More snow on the way: AAA offers tips for how to prepare
Forecasts are calling for more wintry weather and freezing rain across Virginia overnight Wednesday into Thursday with the potential to have a significant impact on the Thursday morning commute.
On Saturday, the freezing rain froze on contact, creating ice that caused major problems across the state. Dominion Energy reported nearly 300,000 customers were without power and heat at the height of the storm. Virginia State Police responded to more than 360 crashes and nearly 200 disabled vehicles across the state between midnight and 9 p.m. on Saturday.
“AAA reminds drivers not to get complacent and think just because some roads remained slushy last week that those same roads will not be a sheet of ice this time. Prepare now for the winter weather that is expected tomorrow.” said Morgan Dean, a senior specialist in public and government affairs for AAA. “So many of us run out for groceries ahead of a storm, but don’t forget to fill your gas tank and prepare your car in case it becomes encased in ice during the storm.”
Tips for preparing your vehicle for freezing rain and ice
- If you don’t have a garage, park your car in a carport. It will give a vehicle some protection from the elements. If you have no choice but to park outside; avoid parking under power lines, trees, and anything that might fall or drop ice and damage the vehicle.
- Park your car facing the east. The morning sun, even if it’s cold outside, might help melt the ice off of your car. Every little bit helps when it comes to thawing out a vehicle.
- Consider using de-icing spray on your windshield or covering it with a snow shield so that the snow and ice can’t bond to the window. Never pour hot liquids onto a windshield as the extreme temperature difference could cause it to crack and break.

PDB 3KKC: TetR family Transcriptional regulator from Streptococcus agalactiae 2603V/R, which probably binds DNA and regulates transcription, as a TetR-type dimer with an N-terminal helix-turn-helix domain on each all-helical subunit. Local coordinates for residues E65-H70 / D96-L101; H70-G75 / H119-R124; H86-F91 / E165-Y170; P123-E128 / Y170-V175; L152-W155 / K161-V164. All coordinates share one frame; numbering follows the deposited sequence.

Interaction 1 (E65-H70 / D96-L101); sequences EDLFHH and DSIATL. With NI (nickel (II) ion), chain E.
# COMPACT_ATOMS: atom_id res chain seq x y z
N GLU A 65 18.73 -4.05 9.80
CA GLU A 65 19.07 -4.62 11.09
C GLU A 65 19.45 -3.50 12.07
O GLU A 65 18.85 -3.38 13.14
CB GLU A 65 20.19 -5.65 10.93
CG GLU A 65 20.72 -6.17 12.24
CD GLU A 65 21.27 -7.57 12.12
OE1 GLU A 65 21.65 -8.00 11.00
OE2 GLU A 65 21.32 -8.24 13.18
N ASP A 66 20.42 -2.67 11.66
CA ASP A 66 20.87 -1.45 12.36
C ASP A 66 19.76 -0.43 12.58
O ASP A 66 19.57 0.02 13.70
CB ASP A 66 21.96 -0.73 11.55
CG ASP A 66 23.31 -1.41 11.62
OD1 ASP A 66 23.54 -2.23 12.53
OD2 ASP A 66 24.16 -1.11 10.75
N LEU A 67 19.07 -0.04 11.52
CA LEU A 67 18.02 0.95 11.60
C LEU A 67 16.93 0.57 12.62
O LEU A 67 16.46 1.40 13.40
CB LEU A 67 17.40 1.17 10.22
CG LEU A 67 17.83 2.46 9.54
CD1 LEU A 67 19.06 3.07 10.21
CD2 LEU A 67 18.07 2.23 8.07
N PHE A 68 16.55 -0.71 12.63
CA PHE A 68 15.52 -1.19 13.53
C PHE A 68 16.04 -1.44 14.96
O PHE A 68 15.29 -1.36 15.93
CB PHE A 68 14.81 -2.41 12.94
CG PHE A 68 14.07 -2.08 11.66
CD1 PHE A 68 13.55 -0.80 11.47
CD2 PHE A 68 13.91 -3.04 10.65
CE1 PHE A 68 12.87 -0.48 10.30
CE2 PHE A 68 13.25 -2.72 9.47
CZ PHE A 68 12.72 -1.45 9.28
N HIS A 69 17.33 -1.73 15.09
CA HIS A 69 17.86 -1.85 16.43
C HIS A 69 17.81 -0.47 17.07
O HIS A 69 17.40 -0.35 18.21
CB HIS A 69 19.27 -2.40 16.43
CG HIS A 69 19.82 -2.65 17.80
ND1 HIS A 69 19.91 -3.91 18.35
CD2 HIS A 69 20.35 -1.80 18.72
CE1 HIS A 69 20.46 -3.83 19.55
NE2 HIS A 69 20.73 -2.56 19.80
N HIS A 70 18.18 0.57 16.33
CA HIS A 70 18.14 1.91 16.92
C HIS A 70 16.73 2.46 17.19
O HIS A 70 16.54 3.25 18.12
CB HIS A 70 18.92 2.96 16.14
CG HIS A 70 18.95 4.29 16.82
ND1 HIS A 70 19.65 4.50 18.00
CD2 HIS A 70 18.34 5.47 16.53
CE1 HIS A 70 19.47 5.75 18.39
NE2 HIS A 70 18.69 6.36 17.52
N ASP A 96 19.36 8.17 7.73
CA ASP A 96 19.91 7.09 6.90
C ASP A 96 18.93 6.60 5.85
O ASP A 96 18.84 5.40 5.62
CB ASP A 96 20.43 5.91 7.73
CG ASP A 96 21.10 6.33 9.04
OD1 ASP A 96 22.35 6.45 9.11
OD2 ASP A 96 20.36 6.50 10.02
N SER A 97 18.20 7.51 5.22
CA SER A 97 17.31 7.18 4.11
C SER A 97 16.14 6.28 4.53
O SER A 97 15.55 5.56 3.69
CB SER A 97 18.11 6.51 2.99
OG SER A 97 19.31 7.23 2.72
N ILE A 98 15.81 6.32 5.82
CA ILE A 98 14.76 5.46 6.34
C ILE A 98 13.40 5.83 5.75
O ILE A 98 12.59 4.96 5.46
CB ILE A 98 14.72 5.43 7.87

- Cars only need about 30 seconds to warm up the engine components, but if your vehicle is frozen over, let it run longer to help loosen the ice. Never start or run a vehicle in a garage without proper ventilation. Make sure to clear all of the snow and ice off of a vehicle before setting out.
- Turn off your windshield wipers when you get out of the car.If they become frozen to the vehicle while in the on position, you can cause damage to the wipers when you start the vehicle.
- Consider covering the wipers with plastic bags or propping them away from the window so they don’t freeze to the glass.
- Wipe down doorjamb gaskets with silicon spray before the storm hits.It could keep the ice from bonding to the gasket rubber. Note: Check your vehicle owner’s manual and the product label to make sure it doesn’t pose a risk of causing damage to your vehicle.
- If the door lock is frozen, heating the tip of the key might help melt it enough to get the keep into the slot. Forcing it in can cause damage to the lock. A few squirts of de-icing spray will also melt the ice out of the lock. Make sure to keep your de-icing spray with you or inside your home, not in the car, or you won’t have access to it if the vehicle is frozen solid.
Assemble or replenish a COVID-ready emergency roadside kit before you need it
- Emergency kit items to include: deicer, shovel, ice scraper, sand or kitty litter (for traction) and extra masks, gloves, hand sanitizer and sanitizing wipes to protect you from COVID-19. During the last storm, many families had to seek shelter at area libraries and community centers to stay warm. Masks, wipes and sanitizing products are necessary to help you stay safe if you do seek help in a public place and come into contact with others.
- Pack a blanket, extra gloves and hat, heavy coat: if you’re stuck on the road for an extended period of time you’ll need to stay warm, especially if your vehicle is not running
- Pack snacks, beverages: have them packed by the door to take in the morning (so they don’t freeze in the car overnight)
- Charge your cell phone: have a backup power source for the car in case you’re stuck for a while
- Make sure your windshield wipers and lights (headlights, taillights, turn signals) are working properly: make sure you can see and can be seen
- Keep a full tank of gas